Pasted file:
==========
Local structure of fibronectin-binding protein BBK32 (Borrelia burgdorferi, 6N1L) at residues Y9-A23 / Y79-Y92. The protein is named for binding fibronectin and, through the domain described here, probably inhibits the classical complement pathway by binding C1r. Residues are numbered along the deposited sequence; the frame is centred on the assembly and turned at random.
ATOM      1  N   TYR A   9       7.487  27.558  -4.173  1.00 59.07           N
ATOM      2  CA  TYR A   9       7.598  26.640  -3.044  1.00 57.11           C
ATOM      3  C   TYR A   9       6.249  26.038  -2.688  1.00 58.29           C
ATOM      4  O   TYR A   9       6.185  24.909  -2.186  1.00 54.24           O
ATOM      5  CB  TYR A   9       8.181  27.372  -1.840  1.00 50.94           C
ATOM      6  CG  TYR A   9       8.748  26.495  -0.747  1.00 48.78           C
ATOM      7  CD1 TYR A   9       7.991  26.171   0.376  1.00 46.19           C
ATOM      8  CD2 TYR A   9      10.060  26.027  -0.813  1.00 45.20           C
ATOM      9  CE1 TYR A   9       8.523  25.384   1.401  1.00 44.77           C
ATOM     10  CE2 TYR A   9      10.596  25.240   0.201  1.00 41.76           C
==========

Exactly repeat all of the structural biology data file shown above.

Local structure of fibronectin-binding protein BBK32 (Borrelia burgdorferi, 6N1L) at residues Y9-A23 / Y79-Y92. The protein is named for binding fibronectin and, through the domain described here, probably inhibits the classical complement pathway by binding C1r. Residues are numbered along the deposited sequence; the frame is centred on the assembly and turned at random.
ATOM      1  N   TYR A   9       7.487  27.558  -4.173  1.00 59.07           N
ATOM      2  CA  TYR A   9       7.598  26.640  -3.044  1.00 57.11           C
ATOM      3  C   TYR A   9       6.249  26.038  -2.688  1.00 58.29           C
ATOM      4  O   TYR A   9       6.185  24.909  -2.186  1.00 54.24           O
ATOM      5  CB  TYR A   9       8.181  27.372  -1.840  1.00 50.94           C
ATOM      6  CG  TYR A   9       8.748  26.495  -0.747  1.00 48.78           C
ATOM      7  CD1 TYR A   9       7.991  26.171   0.376  1.00 46.19           C
ATOM      8  CD2 TYR A   9      10.060  26.027  -0.813  1.00 45.20           C
ATOM      9  CE1 TYR A   9       8.523  25.384   1.401  1.00 44.77           C
ATOM     10  CE2 TYR A   9      10.596  25.240   0.201  1.00 41.76           C